How to Cope with Stress

How to Cope with Stress

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Ah, Stress…we all have it. Most of us wish we had less of it. And yet, more often than not, the impact it has on us is mainly determined by how we perceive and respond to it. You CAN learn to manage stress instead of stress managing you. Take a look at some of the ideas below and see if you can begin incorporating them into your daily habits. You should begin to notice the effects immediately!

  1. Get Active – exercise daily even if it’s just a brisk walk around the block. Moving our bodies helps to activate our brain and provides an opportunity for indirect processing. Give yourself a break from stress by engaging in physical activity!

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  2. Get good sleep – it’s tough to cope if your basic needs are not getting met and sleep is one of those basic needs! Practice good sleep hygiene (see worksheet). Most healthy adults need at least 7 hours of good, uninterrupted sleep, but many people need up to 9 hours. Keep in mind that substance-induced sleep is not good sleep.

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  3. Improve your eating habits – talking about basic needs, here is another one. Eating healthy, nutritious meals is vital to our coping abilities. Fast food, fats, sugars, etc. all place strain on the body in various ways thus reducing our resiliency and tolerance for stress. If you find yourself eating in your car and chronically at the drive-thru, it’s time to slow things down, re-evaluate your habits, and make some changes to better support your diet. Fruits and vegetables, baby!

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  4. Practice mindfulness – we are all in a hurry. There are a million things to be done and never enough hours in the day. While it sounds contradictory, you will be more effective and efficient if instead of multi-tasking, you focus on doing one thing at a time and giving it your undivided attention. We call this mindfulness and there is another handout about it if you’d like to know more!

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  5. Practice active relaxation techniques – our stress levels can increase without our even noticing so it’s a good habit to periodically practice a relaxation exercise. Try deep breathing (5-7 minutes), complete a body scan, progressive muscle relaxation, etc. Even a stress ball or other sensory item can help interrupt the stress accumulation process and help you regulate.

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  6. Play – ensure you take time each day for something fun. Our brains and bodies REQUIRE periods of levity and recreation. If you can, try something new each day. The only rule is that it’s an activity that doesn’t cause any harm to you or anyone else. If you have difficult thinking of ideas, reference the pleasurable activities worksheet.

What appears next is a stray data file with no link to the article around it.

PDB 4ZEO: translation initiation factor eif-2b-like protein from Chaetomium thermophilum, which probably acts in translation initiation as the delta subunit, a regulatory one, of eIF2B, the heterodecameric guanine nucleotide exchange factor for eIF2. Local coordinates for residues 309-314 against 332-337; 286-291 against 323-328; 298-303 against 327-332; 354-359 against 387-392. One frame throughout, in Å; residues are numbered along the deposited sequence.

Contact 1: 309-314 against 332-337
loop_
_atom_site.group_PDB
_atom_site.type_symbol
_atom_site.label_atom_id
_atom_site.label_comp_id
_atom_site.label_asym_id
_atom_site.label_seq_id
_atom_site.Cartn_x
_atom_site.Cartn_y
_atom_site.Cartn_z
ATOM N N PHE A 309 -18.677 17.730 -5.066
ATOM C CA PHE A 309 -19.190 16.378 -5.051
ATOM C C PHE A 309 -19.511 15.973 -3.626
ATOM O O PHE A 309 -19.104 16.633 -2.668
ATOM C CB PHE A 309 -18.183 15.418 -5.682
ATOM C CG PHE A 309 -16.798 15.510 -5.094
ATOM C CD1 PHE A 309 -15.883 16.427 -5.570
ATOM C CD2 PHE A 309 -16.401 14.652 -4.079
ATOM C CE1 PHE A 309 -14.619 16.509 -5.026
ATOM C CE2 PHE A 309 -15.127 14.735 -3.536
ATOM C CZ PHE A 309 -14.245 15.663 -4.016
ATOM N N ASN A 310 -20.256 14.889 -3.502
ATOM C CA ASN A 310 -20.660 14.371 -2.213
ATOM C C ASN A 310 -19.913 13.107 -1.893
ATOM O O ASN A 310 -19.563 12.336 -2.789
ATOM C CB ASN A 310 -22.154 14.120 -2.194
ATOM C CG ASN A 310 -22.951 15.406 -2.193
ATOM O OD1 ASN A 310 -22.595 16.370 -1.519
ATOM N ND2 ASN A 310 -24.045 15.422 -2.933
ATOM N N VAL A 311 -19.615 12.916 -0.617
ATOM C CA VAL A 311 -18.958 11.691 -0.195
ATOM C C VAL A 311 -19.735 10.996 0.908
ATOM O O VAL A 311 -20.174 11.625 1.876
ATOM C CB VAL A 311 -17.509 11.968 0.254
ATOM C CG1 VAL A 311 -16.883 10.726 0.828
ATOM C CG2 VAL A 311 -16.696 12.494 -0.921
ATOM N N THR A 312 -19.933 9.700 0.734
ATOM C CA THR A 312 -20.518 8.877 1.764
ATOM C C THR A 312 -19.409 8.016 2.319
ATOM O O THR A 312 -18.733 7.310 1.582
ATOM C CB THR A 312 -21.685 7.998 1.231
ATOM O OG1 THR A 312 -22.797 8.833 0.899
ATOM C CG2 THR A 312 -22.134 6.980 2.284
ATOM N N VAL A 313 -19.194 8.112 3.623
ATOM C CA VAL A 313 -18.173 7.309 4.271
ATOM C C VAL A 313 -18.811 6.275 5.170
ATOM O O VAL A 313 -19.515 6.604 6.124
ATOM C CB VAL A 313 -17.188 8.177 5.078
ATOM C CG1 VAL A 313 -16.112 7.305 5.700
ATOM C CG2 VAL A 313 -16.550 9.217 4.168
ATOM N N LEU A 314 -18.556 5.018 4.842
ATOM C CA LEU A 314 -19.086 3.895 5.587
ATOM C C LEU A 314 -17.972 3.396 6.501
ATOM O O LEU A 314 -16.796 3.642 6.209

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  7. Talk it through – without looking for advice or solutions, talk through your stressors with someone safe. Just voicing our problems helps with processing and stress relief. Even better if you have someone in your life who can be nonjudgmental, objective, and supportive.

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  8. Write it down – start a stress/anxiety journal and track the things and situations that seem to exacerbate your stress levels. Again, this is a form of processing and purging. It is also an excellent tool to begin looking for patterns and begin problem-solving those issues which are intolerable to you.

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  9. Develop a mantra – Mine is “it is what it is.” It reminds me that even though something may feel intolerable and overwhelming, feelings are not facts and they will pass or the situation will be resolved. Think of an inspirational or meaningful phrase that you can focus on to redirect tension from a problematic internal experience to something more tolerable and constrained. “Be brave,” “One day at a time, “Calm, cool, and collected,” and “This too shall pass,” are some good examples.

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  10. Say “no” and set effective boundaries – you are one person and you have limits. This is a fact. Practice setting boundaries and protecting those limits so as to have enough time for self-care and relaxation. Saying no is a powerful and important skill. You cannot help others unless you are in a good place yourself. So even if you are externally focused, try to shift that focus regularly onto yourself so that you can stay in a good place.

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  11. Never give up – no matter how hard or stressful things are right now, the one thing guaranteed is that they will change. Everything does. It will get better. It will get worse. And your job is to hang on throughout the ride and just do the best you can to be the best you can.

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Download a printable version of this worksheet HERE